Telecoms maker ZTE vows to cooperate with Washington to resolve import restrictions, but China blasts US for ‘incorrect’ handling of issue

PUBLISHED : Tuesday, 08 March, 2016, 7:58pm
UPDATED : Tuesday, 08 March, 2016, 8:09pm

ZTE, China’s largest listed telecommunications manufacturer, said it is fully committed to cooperating and communicating with the US government after it was placed on a list of restricted imports by Washington that took effect today.

But Chinese Foreign Minister Wang Yi was more critical of the decision, blasting the United States for imposing the restrictions on ZTE for allegedly shipping products to Iran in violation of Washington’s longstanding trade sanctions on the country.

“We don’t think this is the correct way to handle the contradictions in economy and trade between the two countries. It [Washington] is just harming others without benefiting itself,” Wang told media in Beijing on the sidelines of the ongoing National People’s Congress.

ZTE, also a major smartphone vendor in China and the United States, could face severe component supply problems from this month as a result of the restrictions.

Calling for greater cooperation across borders, Wang cited the example of the climate change talks held in Paris last December, which was capped by the signing of the Paris Agreement. China ranks as the world’s biggest emitter of greenhouse gases, followed by the United States.

From today, any of ZTE’s suppliers that plan to ship US-made components or other products to the company must apply for permission from the US Commerce Department, making export licences harder to obtain.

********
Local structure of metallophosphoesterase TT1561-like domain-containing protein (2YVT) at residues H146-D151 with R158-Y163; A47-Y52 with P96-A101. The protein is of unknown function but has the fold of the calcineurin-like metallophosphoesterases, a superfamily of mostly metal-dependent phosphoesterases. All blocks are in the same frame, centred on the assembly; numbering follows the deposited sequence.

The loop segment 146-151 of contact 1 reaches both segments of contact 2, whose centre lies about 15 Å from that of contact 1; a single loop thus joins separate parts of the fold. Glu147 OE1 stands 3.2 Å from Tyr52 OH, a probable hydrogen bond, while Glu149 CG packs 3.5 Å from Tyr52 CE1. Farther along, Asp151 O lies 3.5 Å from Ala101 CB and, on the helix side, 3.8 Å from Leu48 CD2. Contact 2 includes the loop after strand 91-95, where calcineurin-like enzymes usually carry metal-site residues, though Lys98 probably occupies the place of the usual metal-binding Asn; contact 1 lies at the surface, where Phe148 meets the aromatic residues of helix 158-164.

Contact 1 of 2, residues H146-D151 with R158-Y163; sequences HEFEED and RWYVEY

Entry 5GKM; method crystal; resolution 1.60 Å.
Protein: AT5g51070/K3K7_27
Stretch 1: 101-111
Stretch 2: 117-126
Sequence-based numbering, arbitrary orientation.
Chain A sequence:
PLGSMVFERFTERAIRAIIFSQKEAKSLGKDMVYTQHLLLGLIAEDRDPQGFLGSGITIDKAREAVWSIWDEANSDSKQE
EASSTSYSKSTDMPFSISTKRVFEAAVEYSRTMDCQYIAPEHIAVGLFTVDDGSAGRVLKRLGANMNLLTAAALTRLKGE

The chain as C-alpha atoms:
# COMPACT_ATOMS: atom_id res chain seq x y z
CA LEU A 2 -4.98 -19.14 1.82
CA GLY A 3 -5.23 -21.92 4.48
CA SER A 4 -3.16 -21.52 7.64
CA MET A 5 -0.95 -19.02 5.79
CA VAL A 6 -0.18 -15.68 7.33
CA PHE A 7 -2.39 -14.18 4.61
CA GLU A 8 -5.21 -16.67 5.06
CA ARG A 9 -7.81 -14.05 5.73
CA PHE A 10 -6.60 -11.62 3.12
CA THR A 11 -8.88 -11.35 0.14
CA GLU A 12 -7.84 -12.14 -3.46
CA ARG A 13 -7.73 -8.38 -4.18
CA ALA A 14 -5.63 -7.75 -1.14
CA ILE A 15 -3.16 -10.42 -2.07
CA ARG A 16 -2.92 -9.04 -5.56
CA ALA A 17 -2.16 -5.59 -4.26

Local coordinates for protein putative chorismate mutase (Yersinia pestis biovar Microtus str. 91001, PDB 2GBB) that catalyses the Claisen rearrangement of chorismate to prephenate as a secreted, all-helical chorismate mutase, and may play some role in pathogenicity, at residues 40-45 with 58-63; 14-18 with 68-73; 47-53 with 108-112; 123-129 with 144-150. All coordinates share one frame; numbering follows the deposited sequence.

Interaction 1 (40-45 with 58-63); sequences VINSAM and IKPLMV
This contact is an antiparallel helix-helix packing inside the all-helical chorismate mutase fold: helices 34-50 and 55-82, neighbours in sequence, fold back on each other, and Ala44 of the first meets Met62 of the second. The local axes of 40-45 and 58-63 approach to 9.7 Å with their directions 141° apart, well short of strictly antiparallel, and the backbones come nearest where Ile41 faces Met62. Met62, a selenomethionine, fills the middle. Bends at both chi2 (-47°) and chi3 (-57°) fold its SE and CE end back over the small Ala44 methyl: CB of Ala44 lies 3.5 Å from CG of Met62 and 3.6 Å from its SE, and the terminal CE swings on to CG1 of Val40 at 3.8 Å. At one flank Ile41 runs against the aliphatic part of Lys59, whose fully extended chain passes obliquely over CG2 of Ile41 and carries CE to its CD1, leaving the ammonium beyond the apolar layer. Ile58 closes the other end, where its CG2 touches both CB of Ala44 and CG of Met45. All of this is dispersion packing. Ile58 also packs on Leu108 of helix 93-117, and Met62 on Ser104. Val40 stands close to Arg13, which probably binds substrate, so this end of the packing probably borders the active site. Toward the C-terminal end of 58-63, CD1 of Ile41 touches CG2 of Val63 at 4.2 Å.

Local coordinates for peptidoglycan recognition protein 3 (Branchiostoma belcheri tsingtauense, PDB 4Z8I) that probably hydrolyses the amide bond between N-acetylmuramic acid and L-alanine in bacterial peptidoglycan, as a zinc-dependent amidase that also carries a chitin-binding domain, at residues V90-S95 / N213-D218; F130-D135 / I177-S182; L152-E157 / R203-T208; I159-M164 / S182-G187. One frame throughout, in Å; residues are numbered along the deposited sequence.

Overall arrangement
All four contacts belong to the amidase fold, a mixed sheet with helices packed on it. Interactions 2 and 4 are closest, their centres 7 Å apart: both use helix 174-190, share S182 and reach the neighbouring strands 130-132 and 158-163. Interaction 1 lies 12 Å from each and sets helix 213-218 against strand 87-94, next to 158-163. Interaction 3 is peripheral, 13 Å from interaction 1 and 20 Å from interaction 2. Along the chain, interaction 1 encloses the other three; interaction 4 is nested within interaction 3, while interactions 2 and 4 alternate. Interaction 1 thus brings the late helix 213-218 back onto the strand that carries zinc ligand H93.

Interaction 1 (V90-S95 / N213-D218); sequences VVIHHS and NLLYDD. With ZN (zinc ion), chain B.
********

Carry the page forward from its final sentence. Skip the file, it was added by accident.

Cheng Lixin, the chairman and chief executive of ZTE USA, showed no sign of ruffled feathers.

“ZTE is a constructive force playing a positive role in bilateral trade and the [growing] friendship between China and the US,” he said. “We want to keep playing that role.”

ZTE declined to comment on whether it would file an appeal.

On Monday, it requested that trading of its Hong Kong-listed shares be suspended pending the release of information about the proposed action by the US Commerce Department.

Distinct from the international sanctions placed on Iran over its nuclear programme, which were lifted in January, the US has imposed restrictions on trade with the Middle Eastern country since 1979 following the seizure of the American embassy in Tehran.

Stressing that ZTE USA is off the restricted-imports list as it is a separate entity from ZTE, Cheng was quick to downplay any adverse fallout from the move on the company.

He said the affiliate has trusted partnerships with major operators and was able to ship over 15 smartphones to US consumers in 2015.

“Our market share in the fastest-growing US$200 to US$400 handset segment has almost tripled from 11 per cent to 30 per cent in the US market over the past two years,” he said.

The company also has 2,000 employees in the US who are dedicated to supporting its business locally, he added.

Keen to expand to foreign shores, ZTE already ranks as the fourth-largest smartphone vendor in the US with a nearly 8 per cent market share, according to consultancy firm Strategy Analytics. It follows Apple, Samsung and LG in that market.